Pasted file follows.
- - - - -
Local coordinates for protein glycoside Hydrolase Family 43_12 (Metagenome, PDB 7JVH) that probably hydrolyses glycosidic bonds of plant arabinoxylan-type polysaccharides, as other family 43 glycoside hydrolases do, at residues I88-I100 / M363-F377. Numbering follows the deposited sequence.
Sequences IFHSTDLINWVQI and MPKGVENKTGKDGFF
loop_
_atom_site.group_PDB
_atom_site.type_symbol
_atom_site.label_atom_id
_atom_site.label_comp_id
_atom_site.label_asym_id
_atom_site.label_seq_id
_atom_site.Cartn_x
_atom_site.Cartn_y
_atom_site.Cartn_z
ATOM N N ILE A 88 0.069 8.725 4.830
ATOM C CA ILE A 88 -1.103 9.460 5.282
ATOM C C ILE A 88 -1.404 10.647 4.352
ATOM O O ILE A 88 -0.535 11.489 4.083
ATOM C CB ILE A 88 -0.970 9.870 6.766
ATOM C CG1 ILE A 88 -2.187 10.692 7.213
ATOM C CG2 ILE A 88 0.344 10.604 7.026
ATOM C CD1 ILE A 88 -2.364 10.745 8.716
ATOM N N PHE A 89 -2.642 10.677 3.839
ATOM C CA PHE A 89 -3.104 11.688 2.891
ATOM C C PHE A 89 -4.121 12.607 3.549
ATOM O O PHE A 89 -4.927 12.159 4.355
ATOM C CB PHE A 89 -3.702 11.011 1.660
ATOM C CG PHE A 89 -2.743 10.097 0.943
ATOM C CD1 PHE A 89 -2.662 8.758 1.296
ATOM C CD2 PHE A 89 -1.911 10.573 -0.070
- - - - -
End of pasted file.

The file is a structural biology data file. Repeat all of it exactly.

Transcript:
Local coordinates for protein glycoside Hydrolase Family 43_12 (Metagenome, PDB 7JVH) that probably hydrolyses glycosidic bonds of plant arabinoxylan-type polysaccharides, as other family 43 glycoside hydrolases do, at residues I88-I100 / M363-F377. Numbering follows the deposited sequence.
Sequences IFHSTDLINWVQI and MPKGVENKTGKDGFF
loop_
_atom_site.group_PDB
_atom_site.type_symbol
_atom_site.label_atom_id
_atom_site.label_comp_id
_atom_site.label_asym_id
_atom_site.label_seq_id
_atom_site.Cartn_x
_atom_site.Cartn_y
_atom_site.Cartn_z
ATOM N N ILE A 88 0.069 8.725 4.830
ATOM C CA ILE A 88 -1.103 9.460 5.282
ATOM C C ILE A 88 -1.404 10.647 4.352
ATOM O O ILE A 88 -0.535 11.489 4.083
ATOM C CB ILE A 88 -0.970 9.870 6.766
ATOM C CG1 ILE A 88 -2.187 10.692 7.213
ATOM C CG2 ILE A 88 0.344 10.604 7.026
ATOM C CD1 ILE A 88 -2.364 10.745 8.716
ATOM N N PHE A 89 -2.642 10.677 3.839
ATOM C CA PHE A 89 -3.104 11.688 2.891
ATOM C C PHE A 89 -4.121 12.607 3.549
ATOM O O PHE A 89 -4.927 12.159 4.355
ATOM C CB PHE A 89 -3.702 11.011 1.660
ATOM C CG PHE A 89 -2.743 10.097 0.943
ATOM C CD1 PHE A 89 -2.662 8.758 1.296
ATOM C CD2 PHE A 89 -1.911 10.573 -0.070